Tuesday, July 04, 2006

I Gotta Read More!

I've gathered some fresh inspiration for fervent reading from the ladies over at girl talk. They included this wonderful quote from Charles Spurgeon in a recent post:

"...listen to Mr. Spurgeon go off about books in response to this verse: “When you [Timothy] come bring the cloak which I [Paul] left at Troas with Carpus, and the books, especially the parchments" (2 Timothy 4:13).
He is inspired, and yet he wants books! He has seen the Lord, and yet he wants books! He has had wider experience than most men, and yet he wants books! He had been caught up in the third heaven, and had heard things unlawful for a man to utter, yet he wants books! He has written a major part of the New Testament, and yet he wants books! The apostle says to Timothy and so he says to every Christian, ‘Give thyself to reading.’ The man who never reads will never be read; he who never quotes will never be quoted. He who will not use the thoughts of other men’s brains proves he has no brains of his own.

Right now I'm reading:
Chawkat Moucarry's The Prophet & the Messiah: An Arab Christian's Perspective on Islam and Christianity (IVP) - an excellent apologetic; written with great charity and thorough knowledge of the Quran, the Hadith, and Muslim theologians like Razi and Ghazali; and a book that I would be very happy to hand to my Muslim friends with an invitation to discuss.

Shayne Lee's T.D. Jakes: America's New Preacher (NYU Press) - a puff piece on the rise and fame of T.D. Jakes. Lee seems to think Jakes is a hero because he's an entrepreneur, nevermind the heresies he preaches. Shows little to no regard for the harmful, gospel-obscuring effects of Jakes' teachings.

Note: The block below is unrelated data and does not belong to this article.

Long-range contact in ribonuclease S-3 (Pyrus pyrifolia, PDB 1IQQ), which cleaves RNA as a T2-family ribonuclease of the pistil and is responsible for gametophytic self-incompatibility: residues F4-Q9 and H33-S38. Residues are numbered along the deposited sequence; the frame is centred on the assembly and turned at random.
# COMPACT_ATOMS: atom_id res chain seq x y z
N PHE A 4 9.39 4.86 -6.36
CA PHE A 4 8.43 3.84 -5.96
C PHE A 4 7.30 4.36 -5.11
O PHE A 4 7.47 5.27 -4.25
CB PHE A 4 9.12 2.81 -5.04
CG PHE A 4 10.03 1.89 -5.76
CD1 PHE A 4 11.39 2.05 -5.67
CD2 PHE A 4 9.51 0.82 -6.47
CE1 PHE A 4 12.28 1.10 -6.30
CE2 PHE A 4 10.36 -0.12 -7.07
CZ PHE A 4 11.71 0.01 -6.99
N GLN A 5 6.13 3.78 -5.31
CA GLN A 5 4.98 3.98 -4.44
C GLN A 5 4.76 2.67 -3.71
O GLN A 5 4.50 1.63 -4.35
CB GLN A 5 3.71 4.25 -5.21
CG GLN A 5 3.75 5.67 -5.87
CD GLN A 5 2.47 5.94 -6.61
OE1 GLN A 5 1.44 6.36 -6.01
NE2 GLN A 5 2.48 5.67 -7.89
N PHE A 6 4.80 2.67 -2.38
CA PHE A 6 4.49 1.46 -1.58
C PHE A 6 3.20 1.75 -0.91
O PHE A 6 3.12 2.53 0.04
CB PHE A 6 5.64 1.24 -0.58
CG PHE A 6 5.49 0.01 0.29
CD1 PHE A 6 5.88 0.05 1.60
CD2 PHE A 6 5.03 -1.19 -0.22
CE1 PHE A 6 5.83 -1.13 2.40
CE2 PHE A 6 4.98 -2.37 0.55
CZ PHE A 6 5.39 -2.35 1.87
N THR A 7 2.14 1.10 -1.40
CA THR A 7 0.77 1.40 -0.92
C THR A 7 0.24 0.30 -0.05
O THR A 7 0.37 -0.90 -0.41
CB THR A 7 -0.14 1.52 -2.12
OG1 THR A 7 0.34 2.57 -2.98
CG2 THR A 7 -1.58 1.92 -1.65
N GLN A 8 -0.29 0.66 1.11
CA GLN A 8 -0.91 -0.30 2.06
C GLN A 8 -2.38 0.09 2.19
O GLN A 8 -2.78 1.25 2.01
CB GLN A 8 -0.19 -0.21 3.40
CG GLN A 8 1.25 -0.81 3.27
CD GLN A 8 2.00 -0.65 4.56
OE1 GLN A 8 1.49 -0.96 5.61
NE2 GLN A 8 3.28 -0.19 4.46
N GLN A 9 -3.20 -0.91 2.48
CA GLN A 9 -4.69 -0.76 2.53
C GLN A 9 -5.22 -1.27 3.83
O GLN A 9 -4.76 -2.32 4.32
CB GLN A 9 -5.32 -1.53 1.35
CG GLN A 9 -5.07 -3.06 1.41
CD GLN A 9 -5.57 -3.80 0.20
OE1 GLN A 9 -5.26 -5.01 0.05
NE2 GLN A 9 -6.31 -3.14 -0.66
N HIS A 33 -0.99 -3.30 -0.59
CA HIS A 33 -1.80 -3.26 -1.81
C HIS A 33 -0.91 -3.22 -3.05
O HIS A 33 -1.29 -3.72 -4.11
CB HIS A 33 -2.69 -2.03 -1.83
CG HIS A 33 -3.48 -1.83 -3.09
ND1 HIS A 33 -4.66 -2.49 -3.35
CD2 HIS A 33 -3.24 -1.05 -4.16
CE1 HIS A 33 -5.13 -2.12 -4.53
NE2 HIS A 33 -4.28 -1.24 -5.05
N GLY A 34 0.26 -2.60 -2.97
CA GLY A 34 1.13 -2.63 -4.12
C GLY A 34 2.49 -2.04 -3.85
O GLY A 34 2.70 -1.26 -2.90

John Piper's Don't Waste Your Life (Crossway) - I've thoroughly enjoyed reading this with a younger Christian brother at church; it's produced good fruit in both of our lives; thanks again John for teaching me to savor the Savior and to live zealously for His glory.

Richard Lint, Michael S. Horton, and Mark R. Talbot (eds.) Personal Identity in Theological Perspective (Eerdmans) - a collection of essays on theological anthropology. I've only read the first two chapters which give something of an overview of Christian anthropology. Insightful so far. But what I'm really looking for is a good anthropology that attempts to help today's church properly understand issues of race and culture and their implications for "doing church." I welcome all suggestions.


Anonymous said...

Have you considered "The Doctrine of Humanity" by Charles Sherlock? I thought it was insightful in dealing with the doctrine both in terms of biblical theology and sociology.

Anonymous said...

I generally find your comments quite insightful but you didn't do your homework when discussing Shayne Lee's book on T.D. Jakes. Dr. Lee is quite quite critical of Jakes in the later chapters--enough for Jakes to make every attempt to blacklist the book. Read the chapter "A Businessman and a Minister" or read the chapter on Prosperity, or read the chapter where he deconstructs Jakes' message to women. You really should read the book more carefully first before dismissing it.